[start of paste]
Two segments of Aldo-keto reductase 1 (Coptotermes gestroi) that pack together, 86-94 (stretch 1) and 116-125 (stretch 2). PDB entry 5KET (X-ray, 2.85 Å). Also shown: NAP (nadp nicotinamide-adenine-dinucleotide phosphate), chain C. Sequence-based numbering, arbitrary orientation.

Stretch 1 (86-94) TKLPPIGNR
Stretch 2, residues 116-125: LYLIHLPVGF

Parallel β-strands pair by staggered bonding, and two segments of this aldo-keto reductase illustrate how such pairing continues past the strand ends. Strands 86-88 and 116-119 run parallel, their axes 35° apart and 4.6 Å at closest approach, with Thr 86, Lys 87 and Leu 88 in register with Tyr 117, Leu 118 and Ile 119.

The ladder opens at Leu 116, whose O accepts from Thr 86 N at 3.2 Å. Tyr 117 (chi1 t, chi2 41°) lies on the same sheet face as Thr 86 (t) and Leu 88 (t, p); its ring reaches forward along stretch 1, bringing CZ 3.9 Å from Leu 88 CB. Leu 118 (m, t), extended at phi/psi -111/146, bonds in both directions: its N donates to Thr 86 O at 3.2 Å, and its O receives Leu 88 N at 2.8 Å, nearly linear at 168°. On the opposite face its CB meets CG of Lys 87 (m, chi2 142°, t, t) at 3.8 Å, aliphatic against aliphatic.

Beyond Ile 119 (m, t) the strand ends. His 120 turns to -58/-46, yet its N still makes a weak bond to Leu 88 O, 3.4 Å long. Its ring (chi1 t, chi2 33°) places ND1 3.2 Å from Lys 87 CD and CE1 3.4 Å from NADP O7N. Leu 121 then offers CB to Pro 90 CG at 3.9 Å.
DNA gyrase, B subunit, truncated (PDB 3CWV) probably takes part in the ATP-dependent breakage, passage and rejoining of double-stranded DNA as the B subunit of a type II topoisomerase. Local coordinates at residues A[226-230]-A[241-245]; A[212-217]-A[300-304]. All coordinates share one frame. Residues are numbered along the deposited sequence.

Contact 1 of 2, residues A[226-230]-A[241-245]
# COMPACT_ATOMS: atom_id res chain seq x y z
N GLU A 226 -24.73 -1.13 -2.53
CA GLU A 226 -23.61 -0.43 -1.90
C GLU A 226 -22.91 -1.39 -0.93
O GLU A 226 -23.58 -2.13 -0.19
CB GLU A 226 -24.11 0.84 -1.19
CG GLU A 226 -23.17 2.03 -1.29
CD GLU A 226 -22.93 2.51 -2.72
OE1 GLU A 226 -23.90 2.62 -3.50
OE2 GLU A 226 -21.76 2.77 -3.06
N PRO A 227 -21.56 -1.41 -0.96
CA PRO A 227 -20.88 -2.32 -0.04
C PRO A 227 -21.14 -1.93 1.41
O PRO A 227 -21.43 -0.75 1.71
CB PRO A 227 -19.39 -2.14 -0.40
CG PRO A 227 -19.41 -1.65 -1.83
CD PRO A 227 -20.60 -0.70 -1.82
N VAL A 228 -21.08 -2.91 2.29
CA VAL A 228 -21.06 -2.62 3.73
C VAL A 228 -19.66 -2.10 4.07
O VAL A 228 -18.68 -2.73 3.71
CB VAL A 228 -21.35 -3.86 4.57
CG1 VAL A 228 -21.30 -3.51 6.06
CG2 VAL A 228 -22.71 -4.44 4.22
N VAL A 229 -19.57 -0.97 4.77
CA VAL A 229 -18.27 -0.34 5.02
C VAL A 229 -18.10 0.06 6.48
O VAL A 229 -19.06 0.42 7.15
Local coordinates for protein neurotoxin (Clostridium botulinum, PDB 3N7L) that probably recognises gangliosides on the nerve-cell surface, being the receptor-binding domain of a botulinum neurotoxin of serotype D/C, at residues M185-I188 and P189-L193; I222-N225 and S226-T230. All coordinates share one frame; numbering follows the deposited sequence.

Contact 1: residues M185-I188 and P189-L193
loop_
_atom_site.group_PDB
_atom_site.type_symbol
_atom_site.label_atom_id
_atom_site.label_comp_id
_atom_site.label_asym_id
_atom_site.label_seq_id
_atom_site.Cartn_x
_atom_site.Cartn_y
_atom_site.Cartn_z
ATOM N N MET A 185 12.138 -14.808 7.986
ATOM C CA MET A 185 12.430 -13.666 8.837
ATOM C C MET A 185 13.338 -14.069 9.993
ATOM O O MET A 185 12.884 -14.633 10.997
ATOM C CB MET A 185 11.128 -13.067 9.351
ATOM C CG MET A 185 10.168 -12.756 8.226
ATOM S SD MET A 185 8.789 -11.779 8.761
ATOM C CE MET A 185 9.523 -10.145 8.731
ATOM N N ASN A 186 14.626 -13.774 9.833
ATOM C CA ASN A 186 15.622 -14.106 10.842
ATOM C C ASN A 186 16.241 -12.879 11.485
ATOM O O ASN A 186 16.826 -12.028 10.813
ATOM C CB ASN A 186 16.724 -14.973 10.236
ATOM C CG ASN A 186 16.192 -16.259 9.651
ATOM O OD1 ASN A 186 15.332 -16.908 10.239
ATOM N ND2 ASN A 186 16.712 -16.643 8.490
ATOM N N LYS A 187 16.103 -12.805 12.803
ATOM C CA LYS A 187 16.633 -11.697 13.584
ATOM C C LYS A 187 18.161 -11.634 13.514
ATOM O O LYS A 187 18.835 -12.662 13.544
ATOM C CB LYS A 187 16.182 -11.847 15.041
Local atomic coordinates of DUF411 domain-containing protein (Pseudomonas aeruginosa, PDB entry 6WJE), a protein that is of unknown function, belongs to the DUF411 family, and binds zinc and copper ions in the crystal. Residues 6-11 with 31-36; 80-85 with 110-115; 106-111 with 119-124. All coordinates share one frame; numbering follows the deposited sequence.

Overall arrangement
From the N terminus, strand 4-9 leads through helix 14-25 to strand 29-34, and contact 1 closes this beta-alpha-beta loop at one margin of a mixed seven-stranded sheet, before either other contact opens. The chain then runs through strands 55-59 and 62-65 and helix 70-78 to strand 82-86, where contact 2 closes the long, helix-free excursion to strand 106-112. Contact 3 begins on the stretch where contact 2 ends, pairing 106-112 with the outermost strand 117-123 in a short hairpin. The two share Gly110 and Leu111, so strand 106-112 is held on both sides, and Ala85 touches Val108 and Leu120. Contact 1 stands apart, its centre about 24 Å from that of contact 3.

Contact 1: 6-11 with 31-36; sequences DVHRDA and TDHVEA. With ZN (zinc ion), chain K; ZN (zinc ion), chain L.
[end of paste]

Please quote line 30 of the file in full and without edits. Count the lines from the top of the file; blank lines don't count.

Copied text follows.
CB VAL A 228 -21.35 -3.86 4.57